Friday, May 26, 2017

To train up a child (to infinity and beyond)


To train up a child is to pour all your time, energy, and resources into a self-centered little person who takes everything you have to give and gives nothing in return. Nothing, that is, except the deepest and most satisfying joy you will ever experience. But they don’t provide that joy consciously. They aren’t intentional about it at first. Usually they enter your life like Bill Cosby described, with a cigar in their mouths and calling all the shots – and it’s your job to not let them. Their very existence brings you unspeakable fulfillment, but the daily reality of it all can be exhausting. Eventually, though, your job description changes, and then it’s time to let them call ALL their own shots, even when it’s really scary because they do NOT have a CLUE. Now that is something entirely different.

And that is where we find ourselves.

Our fourth daughter is graduating from high school soon, and we are once again faced with the task of sending a little birdie out of the nest and into the big, wide world. Some birdies have to be gently pushed out of their nest and some come crawling back when you’re looking the other way, but then there are those others who feel ready to fly long before they really are. This particular birdie is ready.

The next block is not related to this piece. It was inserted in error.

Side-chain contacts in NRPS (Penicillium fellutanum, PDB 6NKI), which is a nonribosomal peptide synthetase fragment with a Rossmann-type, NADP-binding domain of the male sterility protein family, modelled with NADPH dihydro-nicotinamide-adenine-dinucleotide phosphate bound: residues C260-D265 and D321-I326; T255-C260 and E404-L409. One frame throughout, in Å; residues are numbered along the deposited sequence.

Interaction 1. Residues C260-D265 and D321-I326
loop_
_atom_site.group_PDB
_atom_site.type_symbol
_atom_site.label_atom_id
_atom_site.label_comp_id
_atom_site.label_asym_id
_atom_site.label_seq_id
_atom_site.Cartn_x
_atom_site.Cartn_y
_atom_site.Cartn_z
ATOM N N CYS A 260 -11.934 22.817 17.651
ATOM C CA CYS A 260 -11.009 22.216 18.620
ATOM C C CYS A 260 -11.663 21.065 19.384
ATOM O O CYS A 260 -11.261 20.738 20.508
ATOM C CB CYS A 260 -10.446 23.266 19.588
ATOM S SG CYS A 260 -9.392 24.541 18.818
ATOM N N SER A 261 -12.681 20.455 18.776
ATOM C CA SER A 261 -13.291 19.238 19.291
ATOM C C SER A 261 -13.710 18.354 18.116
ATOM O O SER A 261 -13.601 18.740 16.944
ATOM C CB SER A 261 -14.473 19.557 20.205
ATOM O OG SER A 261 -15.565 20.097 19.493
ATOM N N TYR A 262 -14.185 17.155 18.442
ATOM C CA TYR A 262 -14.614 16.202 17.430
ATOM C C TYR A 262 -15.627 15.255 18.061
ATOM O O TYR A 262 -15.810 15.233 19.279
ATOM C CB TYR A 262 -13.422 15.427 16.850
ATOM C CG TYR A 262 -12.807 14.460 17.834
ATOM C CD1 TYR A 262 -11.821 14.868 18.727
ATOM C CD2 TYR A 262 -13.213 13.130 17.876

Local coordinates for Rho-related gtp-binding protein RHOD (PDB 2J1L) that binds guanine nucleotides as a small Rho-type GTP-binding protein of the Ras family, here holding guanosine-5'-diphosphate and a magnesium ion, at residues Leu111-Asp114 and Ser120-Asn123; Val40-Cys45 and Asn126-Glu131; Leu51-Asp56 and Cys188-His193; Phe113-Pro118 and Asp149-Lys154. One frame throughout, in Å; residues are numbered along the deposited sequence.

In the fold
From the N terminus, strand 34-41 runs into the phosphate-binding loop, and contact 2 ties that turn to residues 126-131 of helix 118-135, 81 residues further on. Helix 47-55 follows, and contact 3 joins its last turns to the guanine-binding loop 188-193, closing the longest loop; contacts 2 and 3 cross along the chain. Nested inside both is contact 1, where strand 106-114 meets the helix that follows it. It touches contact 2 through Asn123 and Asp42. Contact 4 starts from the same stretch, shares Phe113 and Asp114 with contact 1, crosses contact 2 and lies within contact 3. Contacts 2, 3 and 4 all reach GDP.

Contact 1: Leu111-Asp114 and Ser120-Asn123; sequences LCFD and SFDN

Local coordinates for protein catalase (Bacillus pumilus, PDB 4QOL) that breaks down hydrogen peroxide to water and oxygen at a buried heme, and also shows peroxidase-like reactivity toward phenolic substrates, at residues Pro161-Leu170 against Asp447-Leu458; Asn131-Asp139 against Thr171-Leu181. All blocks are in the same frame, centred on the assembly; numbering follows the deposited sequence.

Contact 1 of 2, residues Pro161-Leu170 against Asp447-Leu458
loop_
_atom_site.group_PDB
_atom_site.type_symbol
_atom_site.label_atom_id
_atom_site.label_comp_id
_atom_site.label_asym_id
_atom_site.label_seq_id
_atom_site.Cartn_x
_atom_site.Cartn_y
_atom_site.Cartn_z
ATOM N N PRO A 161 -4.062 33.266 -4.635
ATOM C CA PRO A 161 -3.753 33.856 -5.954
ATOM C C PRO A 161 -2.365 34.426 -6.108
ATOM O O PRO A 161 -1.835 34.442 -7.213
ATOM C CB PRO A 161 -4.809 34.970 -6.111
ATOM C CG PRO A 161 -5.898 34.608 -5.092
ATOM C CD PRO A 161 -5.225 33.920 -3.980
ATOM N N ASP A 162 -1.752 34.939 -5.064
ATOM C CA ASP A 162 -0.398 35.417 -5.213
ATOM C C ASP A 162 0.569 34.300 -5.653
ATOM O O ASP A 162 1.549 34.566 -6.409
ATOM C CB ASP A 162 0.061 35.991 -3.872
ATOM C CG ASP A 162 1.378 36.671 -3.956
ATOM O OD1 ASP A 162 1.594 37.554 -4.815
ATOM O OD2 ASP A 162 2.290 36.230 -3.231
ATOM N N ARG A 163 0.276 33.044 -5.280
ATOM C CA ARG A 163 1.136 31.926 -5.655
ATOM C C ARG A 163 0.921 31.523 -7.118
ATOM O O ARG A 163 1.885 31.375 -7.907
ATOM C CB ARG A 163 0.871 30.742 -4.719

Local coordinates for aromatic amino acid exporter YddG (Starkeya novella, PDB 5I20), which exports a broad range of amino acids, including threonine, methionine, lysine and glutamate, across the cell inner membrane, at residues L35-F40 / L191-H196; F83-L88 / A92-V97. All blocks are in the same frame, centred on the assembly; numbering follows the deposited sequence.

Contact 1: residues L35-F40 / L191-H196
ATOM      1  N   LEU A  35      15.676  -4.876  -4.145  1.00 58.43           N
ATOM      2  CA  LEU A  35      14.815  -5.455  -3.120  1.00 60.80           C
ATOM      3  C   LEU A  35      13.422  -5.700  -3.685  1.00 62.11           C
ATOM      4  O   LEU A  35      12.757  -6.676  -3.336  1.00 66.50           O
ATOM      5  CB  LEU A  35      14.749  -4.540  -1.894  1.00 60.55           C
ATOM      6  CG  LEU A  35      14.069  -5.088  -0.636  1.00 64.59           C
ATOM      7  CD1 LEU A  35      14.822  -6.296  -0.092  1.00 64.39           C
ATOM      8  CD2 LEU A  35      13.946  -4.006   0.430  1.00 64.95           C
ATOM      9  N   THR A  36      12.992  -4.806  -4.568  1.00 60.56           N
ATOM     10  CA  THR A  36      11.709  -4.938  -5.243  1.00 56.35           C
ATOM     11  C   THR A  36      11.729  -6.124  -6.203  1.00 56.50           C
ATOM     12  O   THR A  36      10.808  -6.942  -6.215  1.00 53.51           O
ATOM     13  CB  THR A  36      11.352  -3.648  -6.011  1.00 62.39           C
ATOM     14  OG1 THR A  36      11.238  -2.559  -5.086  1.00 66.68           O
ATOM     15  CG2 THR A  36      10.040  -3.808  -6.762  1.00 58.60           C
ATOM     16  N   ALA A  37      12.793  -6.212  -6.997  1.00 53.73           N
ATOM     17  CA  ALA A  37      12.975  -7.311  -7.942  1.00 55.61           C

But are we?

Oh, we have ironed out our plans for celebration. We have ordered the cap and gown. We have paid the non-refundable registration fee for college. We have begun making plans for what we will do with her bedroom, once we rent that dumpster . . .

But has it been enough?

After all, we’ve only had 18 years to prepare for this moment. What started out feeling like an eternal stretch of time, something that we always talked about but that would never really happen . . . well, that something is now upon us with all the brutal force of raw reality, and it begs the question:

Have we done enough?

The answer is simple. Yes, we have. Because no matter how we much have failed or how much more we could have done, the truth is, we have done our very best and now here we are with no more time left.

It will have to be enough.

And wherever we have fallen short is exactly where God will meet us and our daughter right where we are. He will fill in the gaps, pick up the slack, and be the all-sufficiency for all our insufficiency, if we let him.


But we are taking this pretty much in stride. This is our fourth graduate, not our first, and we have learned a thing or two since our first go-round. We have learned that this transition is not the end of our relationship with our daughter. It is only the beginning of something new and better (and I don’t just mean she will be cleaning her own apartment and paying her own bills!). It is the beginning of a deep and lasting friendship rooted in love and trust that will follow us for the rest of time.